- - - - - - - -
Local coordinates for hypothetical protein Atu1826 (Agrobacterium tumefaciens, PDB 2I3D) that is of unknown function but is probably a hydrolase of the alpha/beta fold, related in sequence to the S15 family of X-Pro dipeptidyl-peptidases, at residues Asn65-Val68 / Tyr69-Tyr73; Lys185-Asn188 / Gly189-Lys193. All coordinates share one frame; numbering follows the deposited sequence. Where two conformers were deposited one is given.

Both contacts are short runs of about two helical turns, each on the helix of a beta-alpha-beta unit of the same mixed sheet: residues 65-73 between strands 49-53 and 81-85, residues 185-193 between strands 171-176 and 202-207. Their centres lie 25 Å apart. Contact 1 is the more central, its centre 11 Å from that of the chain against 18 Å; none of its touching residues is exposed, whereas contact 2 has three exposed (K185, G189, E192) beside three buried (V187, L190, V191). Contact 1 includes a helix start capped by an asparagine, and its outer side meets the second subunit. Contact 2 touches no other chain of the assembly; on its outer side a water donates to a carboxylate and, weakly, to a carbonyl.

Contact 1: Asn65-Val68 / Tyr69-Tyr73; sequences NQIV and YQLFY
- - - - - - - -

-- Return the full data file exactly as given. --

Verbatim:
Local coordinates for hypothetical protein Atu1826 (Agrobacterium tumefaciens, PDB 2I3D) that is of unknown function but is probably a hydrolase of the alpha/beta fold, related in sequence to the S15 family of X-Pro dipeptidyl-peptidases, at residues Asn65-Val68 / Tyr69-Tyr73; Lys185-Asn188 / Gly189-Lys193. All coordinates share one frame; numbering follows the deposited sequence. Where two conformers were deposited one is given.

Both contacts are short runs of about two helical turns, each on the helix of a beta-alpha-beta unit of the same mixed sheet: residues 65-73 between strands 49-53 and 81-85, residues 185-193 between strands 171-176 and 202-207. Their centres lie 25 Å apart. Contact 1 is the more central, its centre 11 Å from that of the chain against 18 Å; none of its touching residues is exposed, whereas contact 2 has three exposed (K185, G189, E192) beside three buried (V187, L190, V191). Contact 1 includes a helix start capped by an asparagine, and its outer side meets the second subunit. Contact 2 touches no other chain of the assembly; on its outer side a water donates to a carboxylate and, weakly, to a carbonyl.

Contact 1: Asn65-Val68 / Tyr69-Tyr73; sequences NQIV and YQLFY